ICM staffer Karo got the chance to interview David Holmes, who put together the Cherrybomb soundtrack. A close friend of directors Lisa Barros D’Sa and Glenn Leyburn, David talked about his work in general and in particular on Cherrybomb, and explains what he thinks of Rupert Grint’s performance!
Here’s our interview:
Karo: We know that you have been doing music for ages now. I think you started doing music when you were 15?
David: That’s right.
Karo: How did you become a musician, or start to DJ at all?
David: I just really loved music. I’ve been into music since I was a very small child and I discovered punk rock at a very early age. I’ve got nine brothers and sisters, so I was the youngest of ten. I’ve had a great education from a very early age in music and I was just very, very, very fortunate to have older brothers and sisters who were very much… I was always a collector, whether punk rock or rhythm and blues or, you know, psychadelia or, you know, just a wide variety of music that I became obsessed with at some very early age.
Karo: So at that time, was it more the local bands at Belfast or was it more mainstream music you were interested in.
David: That was all pretty underground music, really. Bands like Crash and Public Image Limited and then into the whole kind of sixties sort of theme. Bands like the Creation. A lot of much more rare music.
Karo: Did you also start playing instruments?
David: Well, I come from a kind of DJ background. My background stems from actually just mixing completely different styles of music, and that got me into music production, working with like electronic music, drum machines, synthezisers and stuff like that. I’m much, like, a deeper kind of sampling, that was my background.
Karo: If someone would have told you back when you were fifteen that you would get to do soundtracks for films like Ocean’s 11 or Cherrybomb, would you have believed that?
David: Oh no, not at all I would have just laughed at them really. I mean, it’s kind of, making music for films wasn’t even a dream for me, it was beyond that. It was just something that kind of happened. So basically, it was just something that evolved. I didn’t really see it coming at all, you know. So, yeah, it was… you know…
Karo: So it just happened like that?
David: Yeah, just something that kind of really happened, but wasn’t too tried, you know, it just happened like that with the film music, because people said that my music was very cinematic.
Karo: You’ve done loads of music for films, and you’ve also said that your own albums have been influenced by movies. What is it that makes it so exciting for you to bring movies and music together?
David: I don’t know, I mean, that’s just… I’ve… you know,… I don’t think that’s quite true. I kind of feel like in the past, I’ve done that, you know, but, recent albums, like my last album, The Holy Pictures, was very much inspired by my family and my friends, and Belfast. I don’t really know why my music has a kind of cinematic feel to it. Maybe it’s an emotional thread that runs through it, but… You know, in the past, I have, but I consider everything I do to be kind of different from the last thing, and I think my music is influenced by so many things, not just by cinema. I mean, it has been influenced by cinema in the past, but not all the time, so… There’s certain things you can’t really explain when you’re sort of making music. I think my music comes from so many different places, you know, I would be lying if I said that it all had a very, you know, it was all influenced by cinema, because the answer is it’s not.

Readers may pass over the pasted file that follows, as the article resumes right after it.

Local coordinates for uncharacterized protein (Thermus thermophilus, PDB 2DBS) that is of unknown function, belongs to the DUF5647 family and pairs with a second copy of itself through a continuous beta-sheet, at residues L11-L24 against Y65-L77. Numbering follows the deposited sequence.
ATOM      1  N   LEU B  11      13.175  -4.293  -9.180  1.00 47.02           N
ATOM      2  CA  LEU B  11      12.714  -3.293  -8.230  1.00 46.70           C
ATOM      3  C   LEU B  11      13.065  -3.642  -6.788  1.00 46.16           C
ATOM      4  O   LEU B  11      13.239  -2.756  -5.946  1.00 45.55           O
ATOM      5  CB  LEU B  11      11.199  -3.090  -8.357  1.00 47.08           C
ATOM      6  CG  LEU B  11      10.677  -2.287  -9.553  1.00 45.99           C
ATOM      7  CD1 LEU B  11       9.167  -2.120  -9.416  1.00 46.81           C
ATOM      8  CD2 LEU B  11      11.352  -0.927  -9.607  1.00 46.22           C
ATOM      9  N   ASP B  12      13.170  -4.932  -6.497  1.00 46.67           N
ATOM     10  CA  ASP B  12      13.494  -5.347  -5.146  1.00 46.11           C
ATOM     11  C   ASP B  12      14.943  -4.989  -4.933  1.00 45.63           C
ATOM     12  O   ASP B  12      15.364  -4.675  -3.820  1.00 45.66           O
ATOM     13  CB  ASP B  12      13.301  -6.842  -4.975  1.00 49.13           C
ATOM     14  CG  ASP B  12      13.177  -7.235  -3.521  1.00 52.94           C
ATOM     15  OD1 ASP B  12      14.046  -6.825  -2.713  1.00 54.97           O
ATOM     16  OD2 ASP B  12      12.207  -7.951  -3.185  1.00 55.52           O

Karo: You said that you last album, The Holy Pictures, was influenced by things like “family, friends, loss and love”. Those also appear to be the topics of Cherrybomb. Would you say that is true?
David: Oh no, not at all. Cherrybomb is a coming of age film about three fifteen-sixteen year-old kids over a period of a weekend. Now, my album is talking very much about loss and losing my parents and having a family of my own, friends that have inspired me. It’s actually about friends that I’ve lost as well. And it’s also very much about Belfast as a city and how that’ kind of shaped me. But no, Cherrybomb is definitely completely different altogether.
Karo: When did you start working on the score for Cherrybomb? I think the directors got the script in 2006…
David: Yeah, we’ve always kind of been working on it and thinking about it, and when I had an idea, like a song idea, I sent it to them. Some of those ideas got great reactions, and some of them not so great. We built on the kind of tracks that were quite exciting, some like Goodbye friend seemed like an obvious choice. She brings the rain by Ruth was a very early sort of choice that we were all very excited about, I mean, Ruth, the track She brings the rain was around a long time even before the idea of Cherrybomb was conceived. So, we’re always talking about ideas, this would be great for a film, or that will be great for a scene in the film, but it’s also about finding the right film. And when Cherrybomb was developing, Glenn and Lisa started to sort of put some of the ideas that I’d given them and started putting them up against the movie images, and some of them worked absolutely incredibly well and some didn’t. So, it’s just a process of seeing what kind of fits and what doesn’t. And you kind of, when you’re working on a film, and you’re working with music on a film, you kind of feel your way through it. You know, there’s no kind of like masterplan. It’s something about… You collect feelings for the project, and when something kind of, you know, when you hear a piece of music, then a little kind of light goes on in your head that just makes you think “Oh, well that could be, that might be great for the film or this might work in some way. So it’s kind of a process that doesn’t really…
Karo: So you didn’t get the script and sat down and thought “Which song could I use for this or that scene”?